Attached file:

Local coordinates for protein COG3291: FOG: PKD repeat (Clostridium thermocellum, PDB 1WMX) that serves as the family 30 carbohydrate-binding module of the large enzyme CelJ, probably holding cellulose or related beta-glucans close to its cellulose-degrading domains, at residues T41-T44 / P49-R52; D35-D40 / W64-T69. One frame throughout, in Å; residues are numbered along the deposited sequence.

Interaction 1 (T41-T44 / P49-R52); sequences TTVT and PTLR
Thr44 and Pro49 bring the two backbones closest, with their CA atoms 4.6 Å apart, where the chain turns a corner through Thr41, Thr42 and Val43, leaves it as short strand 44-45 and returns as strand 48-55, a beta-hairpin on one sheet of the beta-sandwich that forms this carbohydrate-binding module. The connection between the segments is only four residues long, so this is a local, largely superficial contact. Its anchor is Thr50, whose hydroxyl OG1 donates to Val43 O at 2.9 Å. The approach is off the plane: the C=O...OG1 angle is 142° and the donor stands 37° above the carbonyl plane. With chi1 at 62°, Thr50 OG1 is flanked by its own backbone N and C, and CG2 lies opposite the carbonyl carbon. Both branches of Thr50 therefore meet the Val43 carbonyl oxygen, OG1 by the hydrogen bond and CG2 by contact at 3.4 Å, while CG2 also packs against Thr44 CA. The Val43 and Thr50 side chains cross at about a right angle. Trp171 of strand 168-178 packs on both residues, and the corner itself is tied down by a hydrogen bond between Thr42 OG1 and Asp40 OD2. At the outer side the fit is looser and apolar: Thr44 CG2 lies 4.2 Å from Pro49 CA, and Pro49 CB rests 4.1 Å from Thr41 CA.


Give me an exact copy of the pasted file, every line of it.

Local coordinates for protein COG3291: FOG: PKD repeat (Clostridium thermocellum, PDB 1WMX) that serves as the family 30 carbohydrate-binding module of the large enzyme CelJ, probably holding cellulose or related beta-glucans close to its cellulose-degrading domains, at residues T41-T44 / P49-R52; D35-D40 / W64-T69. One frame throughout, in Å; residues are numbered along the deposited sequence.

Interaction 1 (T41-T44 / P49-R52); sequences TTVT and PTLR
Thr44 and Pro49 bring the two backbones closest, with their CA atoms 4.6 Å apart, where the chain turns a corner through Thr41, Thr42 and Val43, leaves it as short strand 44-45 and returns as strand 48-55, a beta-hairpin on one sheet of the beta-sandwich that forms this carbohydrate-binding module. The connection between the segments is only four residues long, so this is a local, largely superficial contact. Its anchor is Thr50, whose hydroxyl OG1 donates to Val43 O at 2.9 Å. The approach is off the plane: the C=O...OG1 angle is 142° and the donor stands 37° above the carbonyl plane. With chi1 at 62°, Thr50 OG1 is flanked by its own backbone N and C, and CG2 lies opposite the carbonyl carbon. Both branches of Thr50 therefore meet the Val43 carbonyl oxygen, OG1 by the hydrogen bond and CG2 by contact at 3.4 Å, while CG2 also packs against Thr44 CA. The Val43 and Thr50 side chains cross at about a right angle. Trp171 of strand 168-178 packs on both residues, and the corner itself is tied down by a hydrogen bond between Thr42 OG1 and Asp40 OD2. At the outer side the fit is looser and apolar: Thr44 CG2 lies 4.2 Å from Pro49 CA, and Pro49 CB rests 4.1 Å from Thr41 CA.